Because of her symptoms, the patient was scheduled for cardiac surgery and underwent successful pulmonary valve replacement, repair of the left pulmonary branch artery origin stenosis, repair of the abnormal drainage of the right upper pulmonary vein, and division of the nondominant left aortic arch. The patient experienced an uneventful postoperative course, and her symptoms of exertional dyspnea and dysphagia resolved.
Vascular rings are anomalies of the aortic arch system in which vascular structures (that are not necessarily patent) surround the trachea and esophagus and form a complete or incomplete ring around them (1). The most frequent type of complete vascular ring is the DAA, which surrounds the trachea and esophagus and may cause symptoms resulting from compression of these structures (2). In the case of severe compression, a DAA may be diagnosed early after birth in an infant with stridor, dyspnea, and feeding difficulties. Occasionally, when compression is minimal, a DAA maybe undetected until adulthood (3). Our patient was a young woman with a history of totally corrected tetralogy of Fallot who had an undiagnosed DAA that was detected incidentally by echocardiography and confirmed by cardiac CT.
Indeed, in our patient dysphagia was not revealed to be a major symptom until we asked her about it. This shows the importance of precise history taking. Abnormal rearrangement of the 6 paired arch vessels during the fourth week of embryogenesis results in various forms of vascular rings (4,5). DAA is the result of the persistence of both fourth arches that join the descending thoracic aorta (Figure 4). The 2 arches surround and compress the trachea and esophagus (Figure 5). In most cases of DAA, 1 of the arches is dominant (the right arch is dominant in 75% of cases). In rare cases the arches are equal in size (6). Our patient had a DAA with a dominant right arch.
The DAA is usually an isolated lesion. However, it may be associated with other congenital anomalies in 22% of cases, including tetralogy of Fallot, transposition of the great vessels, and truncus arteriosus (2). Asymptomatic DAA with tetralogy of Fallot is extremely rare (7).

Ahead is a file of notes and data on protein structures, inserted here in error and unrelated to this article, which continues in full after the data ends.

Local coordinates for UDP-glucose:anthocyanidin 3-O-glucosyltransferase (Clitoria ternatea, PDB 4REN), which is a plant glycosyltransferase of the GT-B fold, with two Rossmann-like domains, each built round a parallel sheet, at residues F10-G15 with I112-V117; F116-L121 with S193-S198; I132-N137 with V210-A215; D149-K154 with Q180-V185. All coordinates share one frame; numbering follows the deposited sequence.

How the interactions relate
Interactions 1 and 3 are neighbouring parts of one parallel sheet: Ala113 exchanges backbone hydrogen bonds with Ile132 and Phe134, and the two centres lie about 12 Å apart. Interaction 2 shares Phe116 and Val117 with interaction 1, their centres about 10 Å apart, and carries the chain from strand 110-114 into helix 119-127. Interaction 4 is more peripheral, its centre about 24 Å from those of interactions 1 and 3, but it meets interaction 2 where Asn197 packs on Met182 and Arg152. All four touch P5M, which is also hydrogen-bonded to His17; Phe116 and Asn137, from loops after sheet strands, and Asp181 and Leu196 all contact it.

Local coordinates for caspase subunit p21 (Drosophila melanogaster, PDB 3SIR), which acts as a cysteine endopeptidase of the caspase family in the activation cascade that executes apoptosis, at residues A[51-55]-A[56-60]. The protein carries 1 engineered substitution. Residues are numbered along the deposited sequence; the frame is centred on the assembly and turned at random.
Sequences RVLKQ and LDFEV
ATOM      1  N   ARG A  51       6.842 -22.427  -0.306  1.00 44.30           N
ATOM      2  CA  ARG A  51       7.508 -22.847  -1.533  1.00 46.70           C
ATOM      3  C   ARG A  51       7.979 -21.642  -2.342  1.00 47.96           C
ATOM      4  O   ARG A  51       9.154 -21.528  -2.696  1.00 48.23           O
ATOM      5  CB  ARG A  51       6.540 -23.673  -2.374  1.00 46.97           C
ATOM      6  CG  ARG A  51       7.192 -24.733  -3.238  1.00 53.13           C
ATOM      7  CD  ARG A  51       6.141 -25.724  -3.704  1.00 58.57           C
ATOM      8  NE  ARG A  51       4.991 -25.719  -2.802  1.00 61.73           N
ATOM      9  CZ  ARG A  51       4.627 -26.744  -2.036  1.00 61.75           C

The onset of symptoms is directly related to the severity of anatomic tracheoesophageal compression by the surrounding vascular ring. If the compression is severe, symptoms such as dyspnea, recurrent pneumonia, and feeding difficulties may be observed at birth. However, when compression is minimal, a DAA maybe undetected until adulthood, as occurred in our patient (3).
Many diagnostic modalities may help in detecting this anomaly. The chest radiograph may be otherwise normal or may show mediastinal widening, bilateral aortic knobs, and/or indentation of the trachea (7). Echocardiography may reveal the abnormal anatomy of the aortic arch and may also aid in detecting intracardiac anomalies. Currently, CT and cardiac magnetic resonance are the most accurate diagnostic modalities for evaluation of vascular rings and permit characterization of the location and severity of airway and esophageal obstruction (7). In patients presenting with dysphagia, a barium esophagogram may show left and right notches in the esophagus (2).
Surgical resection of the minor aortic arch is the only curative choice for symptomatic patients to relieve the compressive features. This arch can be approached through a median sternotomy or left posterolateral thoracotomy (8). The success rate of surgery is high in infants with DAA (9). There are some reports of successful surgical treatment performed in adult patients with DAA (10).
Our patient became symptom free following surgery, and she is doing well on her regular follow-up visits.
We reported a case of repaired tetralogy of Fallot in a patient who was a candidate for redo surgery for severe pulmonary regurgitation and who had a DAA that was discovered incidentally by transthoracic echocardiography and confirmed by CT angiography.
The authors have reported that they have no relationships relevant to the contents of this paper to disclose.
Informed consent was obtained for this case.
- Abbreviations and Acronyms
- computed tomography
- double aortic arch
- Received April 1, 2019.
- Revision received July 9, 2019.
- Accepted August 22, 2019.
- 2019 The Authors
- Loomba R.S.
- Fenández-Tena A.,
- Martínez-González C.
- Sariaydin M.,
- Findik S.,
- Atici A.G.,
- Ozkaya S.,
- Uluisik A.
- Bhatt A.B.,
- Yeh D.D.
- Priya S.,
- Thomas R.,
- Nagpal P.,
- Sharma A.,
- Steigner M.
- Pandit B.N.,
- Kurien S.,
- Gupta M.D.,
- Palleda G.M.,
- Tyagi S.
- Das S.,
- Nair V.V.,
- Airan B.
- Khalfan A.,
- Rebecca G.,
- Tara K.,
- Williams W.G.,
- Crindle B.W.